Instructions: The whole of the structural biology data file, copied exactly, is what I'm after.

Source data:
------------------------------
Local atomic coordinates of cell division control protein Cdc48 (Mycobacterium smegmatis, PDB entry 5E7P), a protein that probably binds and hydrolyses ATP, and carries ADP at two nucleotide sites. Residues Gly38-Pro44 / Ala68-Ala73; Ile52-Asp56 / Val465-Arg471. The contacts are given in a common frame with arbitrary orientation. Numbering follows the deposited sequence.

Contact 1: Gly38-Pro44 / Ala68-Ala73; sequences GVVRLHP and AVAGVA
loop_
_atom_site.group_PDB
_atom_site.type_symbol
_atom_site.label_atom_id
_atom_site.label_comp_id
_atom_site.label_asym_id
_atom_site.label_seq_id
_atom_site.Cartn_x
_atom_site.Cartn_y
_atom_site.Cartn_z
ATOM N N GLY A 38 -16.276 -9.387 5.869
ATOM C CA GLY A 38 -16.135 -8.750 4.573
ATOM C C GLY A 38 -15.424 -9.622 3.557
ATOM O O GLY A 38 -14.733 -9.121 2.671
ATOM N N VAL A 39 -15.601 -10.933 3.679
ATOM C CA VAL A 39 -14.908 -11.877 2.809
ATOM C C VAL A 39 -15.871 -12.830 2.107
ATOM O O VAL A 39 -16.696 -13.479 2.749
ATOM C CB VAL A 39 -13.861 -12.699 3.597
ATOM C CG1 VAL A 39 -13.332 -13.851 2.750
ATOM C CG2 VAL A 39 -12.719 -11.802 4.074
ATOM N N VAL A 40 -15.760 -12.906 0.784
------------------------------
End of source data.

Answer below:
Local atomic coordinates of cell division control protein Cdc48 (Mycobacterium smegmatis, PDB entry 5E7P), a protein that probably binds and hydrolyses ATP, and carries ADP at two nucleotide sites. Residues Gly38-Pro44 / Ala68-Ala73; Ile52-Asp56 / Val465-Arg471. The contacts are given in a common frame with arbitrary orientation. Numbering follows the deposited sequence.

Contact 1: Gly38-Pro44 / Ala68-Ala73; sequences GVVRLHP and AVAGVA
loop_
_atom_site.group_PDB
_atom_site.type_symbol
_atom_site.label_atom_id
_atom_site.label_comp_id
_atom_site.label_asym_id
_atom_site.label_seq_id
_atom_site.Cartn_x
_atom_site.Cartn_y
_atom_site.Cartn_z
ATOM N N GLY A 38 -16.276 -9.387 5.869
ATOM C CA GLY A 38 -16.135 -8.750 4.573
ATOM C C GLY A 38 -15.424 -9.622 3.557
ATOM O O GLY A 38 -14.733 -9.121 2.671
ATOM N N VAL A 39 -15.601 -10.933 3.679
ATOM C CA VAL A 39 -14.908 -11.877 2.809
ATOM C C VAL A 39 -15.871 -12.830 2.107
ATOM O O VAL A 39 -16.696 -13.479 2.749
ATOM C CB VAL A 39 -13.861 -12.699 3.597
ATOM C CG1 VAL A 39 -13.332 -13.851 2.750
ATOM C CG2 VAL A 39 -12.719 -11.802 4.074
ATOM N N VAL A 40 -15.760 -12.906 0.784